Western Australia covers 2,529,880 square kilometres and is the largest state in Australia. However, although it occupies nearly one third of the total land mass, its population of two million represents only one tenth of the nation's total.
Moreover, of the two million in the entire area of this huge state, 1.4 million live in Perth, so the rest of the state is sparsely populated indeed. Even so, if it is compared with its neighbour, the Northern Territory, Western Australia has ten times the population in only twice the area, so even sparseness is relative.
He landed near Shark Bay at Cape Inscription and left a pewter plate nailed to a tree with an inscription recording his visit. 81 years later, in 1697, Willem de Vlamingh was skillful enough to be able to navigate to exactly the same place and retrieve the plate, which is now in the Rijksmuseum in Holland, leaving another in its place, which is now in the Maritime Museum in Fremantle.
The first Englishman to pass this way was William Dampier in 1688, but it was not until 1791 that Britain claimed this part of the continent, when Commander George Vancouver hoisted the British flag at Possession Point, near Albany. The British were concerned that the French might attempt to found a colony in this area, so in 1826, Darling, the Governor of New South Wales, dispatched Major Lockyer to Albany in the brig Amity with a total of 44 men, including 23 convicts, to establish a settlement and pre-empt any similar French move.
In 1827, the Swan River was explored by Captain James Stirling and there was discussion as to whether to establish the major settlement at Albany or on the Swan River. Eventually the decision went in favour of the Swan River and on 2nd May 1829 Captain Charles Fremantle established the new Swan River Colony.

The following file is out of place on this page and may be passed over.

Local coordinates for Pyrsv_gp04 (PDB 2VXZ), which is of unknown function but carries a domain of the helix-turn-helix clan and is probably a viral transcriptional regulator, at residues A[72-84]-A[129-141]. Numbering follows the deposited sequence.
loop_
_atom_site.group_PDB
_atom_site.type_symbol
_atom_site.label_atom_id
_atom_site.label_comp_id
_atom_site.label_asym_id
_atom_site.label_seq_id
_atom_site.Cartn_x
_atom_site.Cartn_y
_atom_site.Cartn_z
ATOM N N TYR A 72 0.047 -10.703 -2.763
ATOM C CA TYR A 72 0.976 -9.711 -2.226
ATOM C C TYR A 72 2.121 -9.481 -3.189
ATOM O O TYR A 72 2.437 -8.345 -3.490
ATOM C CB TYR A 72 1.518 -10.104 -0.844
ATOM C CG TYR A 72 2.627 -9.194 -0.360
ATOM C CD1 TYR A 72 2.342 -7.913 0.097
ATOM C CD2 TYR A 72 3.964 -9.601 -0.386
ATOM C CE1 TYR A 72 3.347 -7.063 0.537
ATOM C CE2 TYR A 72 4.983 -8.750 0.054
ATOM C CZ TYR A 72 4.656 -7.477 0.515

It was intended that this should be a state for free settlers, but the temptation to import convicts to ease the burden of clearing land proved too great and transportation to Western Australia started in 1850 and continued until 1868. 9,718 convicts were brought to the colony, out of a total population in 1869 of 23,000.
It was the discovery of gold in the 1880s which changed the fortunes of Western Australia . The first find was in Halls Creek in the far north, but soon further discoveries were made in the south of the state, culminating in the gold rush in Kalgoorlie in 1893. Kalgoorlie has been producing gold ever since. Other minerals are produced in Western Australia too and the state is also famous for its wheat, but most visitors will be coming for the climate, rather than for the minerals or agricultural produce.
Western Australia is famous for sunshine and for beaches, and for a modern relaxed lifestyle. In fact, many visitors see only the relatively populated south-west, but, interesting though that area is, there is far more to the state than that and those who venture further north are rewarded for their efforts.
Free camping in Western Australia
Western Australia towns